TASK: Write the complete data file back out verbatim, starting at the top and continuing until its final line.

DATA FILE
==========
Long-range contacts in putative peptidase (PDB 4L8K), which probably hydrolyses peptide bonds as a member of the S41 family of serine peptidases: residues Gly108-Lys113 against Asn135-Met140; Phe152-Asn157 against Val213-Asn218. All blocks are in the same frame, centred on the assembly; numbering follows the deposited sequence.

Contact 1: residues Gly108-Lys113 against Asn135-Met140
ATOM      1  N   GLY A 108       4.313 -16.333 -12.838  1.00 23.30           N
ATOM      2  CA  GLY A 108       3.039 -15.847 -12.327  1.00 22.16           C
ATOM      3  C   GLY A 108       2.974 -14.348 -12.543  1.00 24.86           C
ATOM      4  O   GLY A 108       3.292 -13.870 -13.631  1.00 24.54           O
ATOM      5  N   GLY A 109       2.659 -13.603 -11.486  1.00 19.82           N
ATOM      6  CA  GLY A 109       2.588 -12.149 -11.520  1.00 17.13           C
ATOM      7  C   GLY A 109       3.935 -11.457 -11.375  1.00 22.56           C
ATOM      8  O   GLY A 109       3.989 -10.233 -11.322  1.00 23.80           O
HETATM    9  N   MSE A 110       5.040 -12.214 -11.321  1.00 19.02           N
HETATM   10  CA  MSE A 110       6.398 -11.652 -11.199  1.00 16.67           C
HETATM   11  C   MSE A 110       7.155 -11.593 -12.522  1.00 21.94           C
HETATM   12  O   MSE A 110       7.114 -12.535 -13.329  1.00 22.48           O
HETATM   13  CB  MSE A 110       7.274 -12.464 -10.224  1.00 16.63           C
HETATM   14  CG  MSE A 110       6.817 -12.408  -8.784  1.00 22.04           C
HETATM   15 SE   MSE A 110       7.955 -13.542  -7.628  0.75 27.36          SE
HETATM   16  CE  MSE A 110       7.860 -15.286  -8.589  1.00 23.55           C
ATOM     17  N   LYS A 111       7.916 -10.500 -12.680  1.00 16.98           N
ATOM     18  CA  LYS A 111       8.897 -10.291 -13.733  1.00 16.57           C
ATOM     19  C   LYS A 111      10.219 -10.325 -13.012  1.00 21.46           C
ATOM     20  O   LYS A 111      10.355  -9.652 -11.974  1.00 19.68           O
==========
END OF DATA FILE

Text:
Long-range contacts in putative peptidase (PDB 4L8K), which probably hydrolyses peptide bonds as a member of the S41 family of serine peptidases: residues Gly108-Lys113 against Asn135-Met140; Phe152-Asn157 against Val213-Asn218. All blocks are in the same frame, centred on the assembly; numbering follows the deposited sequence.

Contact 1: residues Gly108-Lys113 against Asn135-Met140
ATOM      1  N   GLY A 108       4.313 -16.333 -12.838  1.00 23.30           N
ATOM      2  CA  GLY A 108       3.039 -15.847 -12.327  1.00 22.16           C
ATOM      3  C   GLY A 108       2.974 -14.348 -12.543  1.00 24.86           C
ATOM      4  O   GLY A 108       3.292 -13.870 -13.631  1.00 24.54           O
ATOM      5  N   GLY A 109       2.659 -13.603 -11.486  1.00 19.82           N
ATOM      6  CA  GLY A 109       2.588 -12.149 -11.520  1.00 17.13           C
ATOM      7  C   GLY A 109       3.935 -11.457 -11.375  1.00 22.56           C
ATOM      8  O   GLY A 109       3.989 -10.233 -11.322  1.00 23.80           O
HETATM    9  N   MSE A 110       5.040 -12.214 -11.321  1.00 19.02           N
HETATM   10  CA  MSE A 110       6.398 -11.652 -11.199  1.00 16.67           C
HETATM   11  C   MSE A 110       7.155 -11.593 -12.522  1.00 21.94           C
HETATM   12  O   MSE A 110       7.114 -12.535 -13.329  1.00 22.48           O
HETATM   13  CB  MSE A 110       7.274 -12.464 -10.224  1.00 16.63           C
HETATM   14  CG  MSE A 110       6.817 -12.408  -8.784  1.00 22.04           C
HETATM   15 SE   MSE A 110       7.955 -13.542  -7.628  0.75 27.36          SE
HETATM   16  CE  MSE A 110       7.860 -15.286  -8.589  1.00 23.55           C
ATOM     17  N   LYS A 111       7.916 -10.500 -12.680  1.00 16.98           N
ATOM     18  CA  LYS A 111       8.897 -10.291 -13.733  1.00 16.57           C
ATOM     19  C   LYS A 111      10.219 -10.325 -13.012  1.00 21.46           C
ATOM     20  O   LYS A 111      10.355  -9.652 -11.974  1.00 19.68           O